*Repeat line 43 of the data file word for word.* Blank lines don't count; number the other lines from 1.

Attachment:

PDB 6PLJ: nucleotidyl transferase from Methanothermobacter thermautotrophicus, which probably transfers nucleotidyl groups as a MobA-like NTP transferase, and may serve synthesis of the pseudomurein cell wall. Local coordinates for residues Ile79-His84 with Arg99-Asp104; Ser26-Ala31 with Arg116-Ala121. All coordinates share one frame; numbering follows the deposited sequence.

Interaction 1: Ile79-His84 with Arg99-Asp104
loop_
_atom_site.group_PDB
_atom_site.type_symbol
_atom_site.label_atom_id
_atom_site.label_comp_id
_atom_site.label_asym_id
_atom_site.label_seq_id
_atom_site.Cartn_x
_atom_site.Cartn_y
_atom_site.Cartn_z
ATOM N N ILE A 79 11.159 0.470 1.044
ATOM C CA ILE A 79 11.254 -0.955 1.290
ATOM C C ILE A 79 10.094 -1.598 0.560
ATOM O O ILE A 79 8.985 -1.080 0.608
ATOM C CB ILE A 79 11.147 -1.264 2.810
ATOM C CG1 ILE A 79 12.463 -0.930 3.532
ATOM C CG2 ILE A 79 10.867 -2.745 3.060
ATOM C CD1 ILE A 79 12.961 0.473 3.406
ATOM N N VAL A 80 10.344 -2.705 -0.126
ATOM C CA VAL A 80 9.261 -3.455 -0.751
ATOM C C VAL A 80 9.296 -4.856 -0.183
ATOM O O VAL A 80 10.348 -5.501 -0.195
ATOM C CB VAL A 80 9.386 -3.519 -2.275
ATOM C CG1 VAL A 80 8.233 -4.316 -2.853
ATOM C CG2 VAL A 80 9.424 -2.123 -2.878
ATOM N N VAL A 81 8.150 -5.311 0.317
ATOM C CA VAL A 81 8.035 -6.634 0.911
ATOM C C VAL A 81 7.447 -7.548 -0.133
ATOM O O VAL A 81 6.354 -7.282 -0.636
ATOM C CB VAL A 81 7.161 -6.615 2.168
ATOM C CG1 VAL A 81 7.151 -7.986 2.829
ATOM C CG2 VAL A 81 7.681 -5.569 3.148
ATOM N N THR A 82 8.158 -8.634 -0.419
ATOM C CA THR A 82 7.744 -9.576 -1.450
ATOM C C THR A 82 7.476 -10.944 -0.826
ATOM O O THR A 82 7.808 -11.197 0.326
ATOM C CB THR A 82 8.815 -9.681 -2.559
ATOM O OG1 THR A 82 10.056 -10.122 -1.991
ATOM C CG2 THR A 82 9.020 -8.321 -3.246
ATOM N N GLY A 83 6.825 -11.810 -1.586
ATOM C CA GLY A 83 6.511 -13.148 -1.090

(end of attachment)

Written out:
ATOM C CA GLY A 83 6.511 -13.148 -1.090